I always thought it was conservatives who accused progressives of being driven by their heart and not their brain. A painfully uninformed David Frum wades into the debate over nuclear power with a post headlined, “Conservatives Heart Nuke Power“:
First Brad Plumer in the New Republic, then Matt Yglesias on his site have marveled at the supposedly strange enthusiasm of conservatives for nuclear power. What’s strange about it? It’s pure cold economic rationality. If you wish to move away from carbon-emitting electricity sources, nuclear is far and away the cheapest choice. If we’re not going to rely more on nuclear power, then the reduction in carbon emissions will have to imply some dramatic reductions in standards of living.
Former Presidential speechwriter Frum is best known for helping to originating the “axis of evil” metaphor (his first phrase, “axis of hatred,” was changed to “axis of evil” by Michael Gerson, Bush’s chief speechwriter, who wanted to use more “theological language,” as Frum explains in his book on page 238). He apparently hails from the Bizarro World, whose Code states “Us do opposite of all Earthly things! Us hate beauty! Us love ugliness!”
New nuclear power plants are currently far and away the most expensive form of carbon free power you can (try to) buy — assuming you could find a nuclear vendor today that was actually willing to guarantee a price for their product in a Public Utility Commission hearing, which you can’t.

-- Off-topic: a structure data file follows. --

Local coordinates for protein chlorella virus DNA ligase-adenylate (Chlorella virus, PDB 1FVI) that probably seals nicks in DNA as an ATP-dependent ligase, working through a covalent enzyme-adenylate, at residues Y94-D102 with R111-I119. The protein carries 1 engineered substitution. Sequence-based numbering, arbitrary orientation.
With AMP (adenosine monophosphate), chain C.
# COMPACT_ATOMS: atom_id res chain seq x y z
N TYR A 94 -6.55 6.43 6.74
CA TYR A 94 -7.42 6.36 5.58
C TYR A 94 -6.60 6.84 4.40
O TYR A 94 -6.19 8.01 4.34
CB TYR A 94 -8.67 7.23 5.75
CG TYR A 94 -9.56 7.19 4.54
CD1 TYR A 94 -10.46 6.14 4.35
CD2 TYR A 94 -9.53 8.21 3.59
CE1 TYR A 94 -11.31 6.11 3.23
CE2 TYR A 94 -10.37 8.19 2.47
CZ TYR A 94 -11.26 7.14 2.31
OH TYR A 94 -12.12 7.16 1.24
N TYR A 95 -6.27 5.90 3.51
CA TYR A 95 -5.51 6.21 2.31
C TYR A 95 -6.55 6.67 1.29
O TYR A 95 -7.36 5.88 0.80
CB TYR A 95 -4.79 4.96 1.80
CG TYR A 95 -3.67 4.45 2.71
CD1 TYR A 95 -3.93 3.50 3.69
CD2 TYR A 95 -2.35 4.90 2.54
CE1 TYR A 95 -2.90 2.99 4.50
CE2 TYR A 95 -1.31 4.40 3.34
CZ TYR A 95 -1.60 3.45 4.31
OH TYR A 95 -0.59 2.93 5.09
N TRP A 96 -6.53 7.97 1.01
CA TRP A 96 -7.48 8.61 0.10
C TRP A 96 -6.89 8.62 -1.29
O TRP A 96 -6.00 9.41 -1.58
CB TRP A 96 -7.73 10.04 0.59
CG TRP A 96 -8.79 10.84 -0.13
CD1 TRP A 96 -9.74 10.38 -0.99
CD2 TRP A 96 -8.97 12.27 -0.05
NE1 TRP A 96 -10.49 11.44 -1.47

Indeed, the French government-owned nuclear giant, Areva threatened work stoppage in late summer at the Finnish nuke they were building over who would pay for cost overruns. Areva had made clear in May it wasn’t going to keep swallowing the price escalation risk “” see “Areva has acknowledged that the cost of a new reactor today would be as much as 6 billion euros, or $8 billion, double the price offered to the Finns.”
The most detailed independent cost estimate of nuclear power published this year — here on Climate Progress by a leading expert in power plant costs, Craig A. Severance (see “Exclusive analysis, Part 1: The staggering cost of new nuclear power“) — puts the generation costs for power from new nuclear plants at from 25 to 30 cents per kilowatt-hour “” triple current U.S. electricity rates!
And that was just one week after Time magazine noted that nuclear plants’ capital costs are “out of control,” concluding: